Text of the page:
Spot market rates on sailings from Asia to the U.S. East Coast have spiked, as cargoes originally bound for West Coast ports have been diverted due to worsening congestion and ongoing labor unrest that have raised fears of a coastwide shutdown, U.K. consultancy Drewry said today.
In a report, Drewry said the spot rate for a 40-foot equivalent unit container (FEU) from Shanghai to New York is now at about $4,700 compared to about $4,000 per FEU in October (about the time labor-management tensions out West began to escalate). With another $600-per-FEU rate hike being implemented to coincide with the traffic surge typical of the pre-Lunar New Year period when Chinese factories close for 15 days, spot rates will exceed $5,000 per FEU for the first time in many years, Drewry said. The observance begins on Thursday this year.
The increase has dramatically widened the difference between spot rates on Asia-East Coast trade lanes and spot rates for boxes arriving at West Coast ports, Drewry said. The differential at this time is at about $2,700 per FEU, according to the firm's estimates.
The rate momentum is so strong that the 15 lines comprising the Transpacific Stabilization Agreement—which sets voluntary rate guildines for service contract talks on the Asian export sea trade—have revised the minimum rate levels to $3,800 from $3,500 per FEU, effective May 1. Drewry said the chances of hitting those levels in negotiations with beneficial cargo owners (BCO) "may not be wishful thinking" on the liners' part.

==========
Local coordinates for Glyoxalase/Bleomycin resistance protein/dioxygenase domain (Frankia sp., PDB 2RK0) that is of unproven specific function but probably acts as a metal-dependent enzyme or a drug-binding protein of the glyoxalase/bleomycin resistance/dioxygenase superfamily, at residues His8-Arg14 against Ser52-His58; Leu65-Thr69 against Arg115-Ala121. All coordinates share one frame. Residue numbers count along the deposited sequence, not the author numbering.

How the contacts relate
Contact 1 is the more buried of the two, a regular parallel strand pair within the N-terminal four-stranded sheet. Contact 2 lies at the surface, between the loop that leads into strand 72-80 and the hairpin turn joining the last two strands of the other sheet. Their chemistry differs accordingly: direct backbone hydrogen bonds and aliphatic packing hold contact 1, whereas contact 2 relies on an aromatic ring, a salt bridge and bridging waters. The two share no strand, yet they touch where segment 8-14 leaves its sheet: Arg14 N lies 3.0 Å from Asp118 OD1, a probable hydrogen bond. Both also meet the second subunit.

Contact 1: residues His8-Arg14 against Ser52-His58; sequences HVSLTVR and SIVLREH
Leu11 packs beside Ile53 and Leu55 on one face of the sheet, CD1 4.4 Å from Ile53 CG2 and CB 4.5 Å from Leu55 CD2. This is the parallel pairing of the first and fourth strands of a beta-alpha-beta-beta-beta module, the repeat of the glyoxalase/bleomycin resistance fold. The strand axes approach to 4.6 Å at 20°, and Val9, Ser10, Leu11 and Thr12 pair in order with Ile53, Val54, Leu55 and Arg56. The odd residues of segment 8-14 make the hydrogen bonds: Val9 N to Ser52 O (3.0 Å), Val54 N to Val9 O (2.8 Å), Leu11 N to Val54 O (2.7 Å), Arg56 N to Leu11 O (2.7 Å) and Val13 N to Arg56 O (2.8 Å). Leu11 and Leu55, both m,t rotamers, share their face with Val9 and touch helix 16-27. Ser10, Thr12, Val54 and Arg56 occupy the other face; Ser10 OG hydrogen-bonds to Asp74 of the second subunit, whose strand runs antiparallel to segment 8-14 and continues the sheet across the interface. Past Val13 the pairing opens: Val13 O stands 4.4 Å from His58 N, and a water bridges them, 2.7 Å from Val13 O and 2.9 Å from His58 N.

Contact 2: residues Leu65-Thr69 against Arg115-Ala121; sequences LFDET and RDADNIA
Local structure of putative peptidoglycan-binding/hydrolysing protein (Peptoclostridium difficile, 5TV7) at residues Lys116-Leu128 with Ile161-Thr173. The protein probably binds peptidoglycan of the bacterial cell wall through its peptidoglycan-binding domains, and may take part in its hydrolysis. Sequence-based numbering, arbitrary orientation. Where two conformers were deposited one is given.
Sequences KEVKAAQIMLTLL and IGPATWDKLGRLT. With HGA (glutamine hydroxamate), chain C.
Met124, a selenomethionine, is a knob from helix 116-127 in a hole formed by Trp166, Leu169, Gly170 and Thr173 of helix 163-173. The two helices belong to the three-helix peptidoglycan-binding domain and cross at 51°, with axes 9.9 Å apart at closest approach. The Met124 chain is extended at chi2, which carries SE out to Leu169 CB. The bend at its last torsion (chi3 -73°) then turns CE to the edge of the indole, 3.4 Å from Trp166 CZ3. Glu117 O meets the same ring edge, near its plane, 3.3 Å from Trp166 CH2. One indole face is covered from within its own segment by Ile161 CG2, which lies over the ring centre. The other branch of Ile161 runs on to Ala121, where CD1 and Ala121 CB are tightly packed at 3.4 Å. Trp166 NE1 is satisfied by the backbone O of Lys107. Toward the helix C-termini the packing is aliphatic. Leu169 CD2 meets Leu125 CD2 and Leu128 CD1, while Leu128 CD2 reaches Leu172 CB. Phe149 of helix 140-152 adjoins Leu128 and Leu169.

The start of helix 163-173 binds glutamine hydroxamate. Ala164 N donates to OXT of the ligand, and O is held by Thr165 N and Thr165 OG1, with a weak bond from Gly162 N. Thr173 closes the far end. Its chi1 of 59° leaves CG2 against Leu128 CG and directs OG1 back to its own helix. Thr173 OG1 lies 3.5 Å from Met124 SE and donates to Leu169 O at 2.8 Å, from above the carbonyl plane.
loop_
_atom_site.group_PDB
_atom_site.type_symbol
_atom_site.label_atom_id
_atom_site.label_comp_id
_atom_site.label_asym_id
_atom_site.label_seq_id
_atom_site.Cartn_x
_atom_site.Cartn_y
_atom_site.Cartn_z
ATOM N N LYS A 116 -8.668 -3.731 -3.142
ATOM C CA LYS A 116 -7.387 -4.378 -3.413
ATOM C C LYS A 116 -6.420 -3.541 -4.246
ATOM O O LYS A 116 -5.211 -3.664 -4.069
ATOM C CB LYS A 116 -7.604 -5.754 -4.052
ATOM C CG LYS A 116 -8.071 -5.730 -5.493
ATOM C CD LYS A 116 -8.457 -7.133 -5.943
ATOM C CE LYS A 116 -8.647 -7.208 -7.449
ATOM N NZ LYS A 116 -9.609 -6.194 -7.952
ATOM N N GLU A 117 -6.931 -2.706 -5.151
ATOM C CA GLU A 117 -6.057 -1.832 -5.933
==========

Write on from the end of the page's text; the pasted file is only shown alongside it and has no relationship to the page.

Simon Heaney, research director for Drewry's supply chain unit, said that about 150,000 20-foot equivalent units, or TEUs, were diverted from West to East last year due to a broad range of congestion problems that include the impact of the contract battle between the International Longshore & Warehouse Union (ILWU), which represents about 20,000 workers, and ship management, represented by the Pacific Maritime Association. Diverted cargo will not return to the West Coast en masse until the two sides reach a new accord and the ports begin the slow process of restoring normal operations, Heaney said.
Over the weekend, President Obama dispatched Secretary of Labor Thomas E. Perez to California to facilitate negotiations. Labor and management have been working without a contract since July 1, and since late October, the two sides have been trading insults and accusations. Management has alleged that ILWU imposed a deliberate work slowdown that has brought key ports like Los Angeles/Long Beach, Oakland, and Puget Sound to the brink of gridlock. Management suspended vessel loading and unloading operations at all ports over the President's Day weekend, saying they will not pay overtime wages for diminished productivity. The union has denied the allegations of a deliberate slowdown and said its members are ready to work. It has accused management of ratcheting up the crisis by suspending vessel operations for no acceptable reason.
Heaney said much of the diverted cargo would return to the West Coast once the labor dispute is resolved and container backlogs are cleared, a process that could take weeks. Over time, Asia-East Coast spot rates will come down, and the market will come back into balance, he said.
Heaney said the shift from West to East is not a new phenomenon, noting that container growth on Asia-East Coast lanes has outpaced Asia-to-West Coast growth by 2 percentage points over the past two years. The events of recent months have sent East Coast spot rates soaring and have created the present-day differential, he said.